Managers and scientists fashion novel pathway for IITA’s Analytical Service Laboratory
IITA is on course to be the first research Institute that will have a world class Analytical Service Laboratory (ASL) in Africa. This was the crux of the deliberations by managers and scientists of the IITA ASL when they met in Nairobi on 13-15 February.
During the meeting, the experts designed some strategic pathways for achieving this vision and also agreed to immediately set up a quality management system (QMS) for all IITA ASLs.
Specifically, they resolved that certain systems, standards, and procedures must be in place for best service quality in terms of accuracy, reliability, and timeliness of reported test results. The team also deliberated and agreed that the best way to achieve first-rate performance in the ASLs across all IITA stations is by making sure that all aspects of laboratory operations are addressed to assure quality.
“We all have roles to play in achieving this big picture. To get the QMS in place as soon as possible, we must work to ensure that the right quality organization, personnel competency, sample collection and transportation, equipment, procurement, management, quality control and management systems, record keeping, analysis, report creation, facilities and safety measures—are all implemented,” said Dries Roobroeck who represented Bernard Vanlauwe, Director for Central Africa Hub and Natural Resource Management (NRM) Leader at IITA.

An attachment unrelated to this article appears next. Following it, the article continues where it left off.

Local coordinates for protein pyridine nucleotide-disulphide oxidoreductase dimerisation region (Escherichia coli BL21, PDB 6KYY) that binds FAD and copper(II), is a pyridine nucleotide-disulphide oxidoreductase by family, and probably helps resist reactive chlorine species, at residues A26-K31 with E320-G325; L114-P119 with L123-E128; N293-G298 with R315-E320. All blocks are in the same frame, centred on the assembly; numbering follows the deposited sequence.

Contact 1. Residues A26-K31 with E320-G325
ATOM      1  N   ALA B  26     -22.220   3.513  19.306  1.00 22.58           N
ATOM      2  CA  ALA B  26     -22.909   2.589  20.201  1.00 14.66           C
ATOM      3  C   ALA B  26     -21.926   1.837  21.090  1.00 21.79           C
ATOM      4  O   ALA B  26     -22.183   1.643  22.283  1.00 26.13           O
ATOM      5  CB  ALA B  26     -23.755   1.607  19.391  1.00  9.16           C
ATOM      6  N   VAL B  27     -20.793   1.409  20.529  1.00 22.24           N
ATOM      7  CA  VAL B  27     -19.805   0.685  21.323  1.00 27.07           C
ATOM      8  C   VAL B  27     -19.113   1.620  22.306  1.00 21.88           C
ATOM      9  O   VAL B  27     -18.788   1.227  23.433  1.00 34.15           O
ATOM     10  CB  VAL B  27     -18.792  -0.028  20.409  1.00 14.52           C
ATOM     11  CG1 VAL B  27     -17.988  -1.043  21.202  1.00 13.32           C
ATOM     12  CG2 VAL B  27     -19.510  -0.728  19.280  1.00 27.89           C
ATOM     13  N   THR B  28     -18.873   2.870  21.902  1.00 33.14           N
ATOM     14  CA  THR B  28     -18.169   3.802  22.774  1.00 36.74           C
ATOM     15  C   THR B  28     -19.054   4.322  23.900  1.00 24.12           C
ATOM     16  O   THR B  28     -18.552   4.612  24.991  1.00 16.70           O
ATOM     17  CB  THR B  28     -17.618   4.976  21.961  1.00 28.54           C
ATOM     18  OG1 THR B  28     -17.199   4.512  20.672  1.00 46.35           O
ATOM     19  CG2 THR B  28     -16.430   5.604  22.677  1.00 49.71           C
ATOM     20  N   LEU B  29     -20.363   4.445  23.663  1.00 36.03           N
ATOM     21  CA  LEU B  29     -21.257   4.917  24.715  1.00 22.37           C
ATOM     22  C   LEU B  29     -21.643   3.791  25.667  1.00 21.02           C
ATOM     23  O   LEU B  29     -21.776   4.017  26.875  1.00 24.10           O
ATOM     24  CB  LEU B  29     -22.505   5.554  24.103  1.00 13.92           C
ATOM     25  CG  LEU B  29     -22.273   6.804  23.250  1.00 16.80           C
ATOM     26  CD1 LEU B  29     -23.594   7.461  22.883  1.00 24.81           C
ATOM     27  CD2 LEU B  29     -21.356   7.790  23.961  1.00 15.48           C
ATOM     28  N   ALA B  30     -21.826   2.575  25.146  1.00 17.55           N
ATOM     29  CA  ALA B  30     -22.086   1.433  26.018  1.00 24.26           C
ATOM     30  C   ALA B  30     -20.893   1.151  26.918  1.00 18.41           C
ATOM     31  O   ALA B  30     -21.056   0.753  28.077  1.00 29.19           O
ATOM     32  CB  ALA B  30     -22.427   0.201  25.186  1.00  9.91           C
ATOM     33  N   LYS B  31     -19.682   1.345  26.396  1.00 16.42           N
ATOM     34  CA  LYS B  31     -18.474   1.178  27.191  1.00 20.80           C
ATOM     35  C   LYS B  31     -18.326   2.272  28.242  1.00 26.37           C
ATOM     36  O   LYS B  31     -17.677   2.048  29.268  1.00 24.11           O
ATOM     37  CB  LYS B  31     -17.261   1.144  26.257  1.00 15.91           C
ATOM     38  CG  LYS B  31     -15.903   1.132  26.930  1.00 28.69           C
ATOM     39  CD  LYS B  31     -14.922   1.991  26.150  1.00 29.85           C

Another offshoot of the meeting was the harmonization of the standard operating procedures (SoPs) across IITA ASLs. Some of the laboratories were asked to align their protocols with standard IITA operations.
The meeting participants agreed to follow the new guidelines necessary to attain the desired level of QMS and also finalize all ASL validation and revalidation of reference samples, and quality control processes which will be linked to the international schemes.
The IITA team also visited the laboratory of the World Agroforestry Center (ICRAF) in Nairobi and discussed areas of collaboration, especially on transferring knowledge to IITA on the use of spectroscopic instruments.
“What remains now going forward is
for the ASL team to show competency and maintain top quality such that scientists at IITA as well as elsewhere on the African continent will patronize the IITA ASL for the analysis of their samples,” said Joseph Uponi, IITA ASL Manager.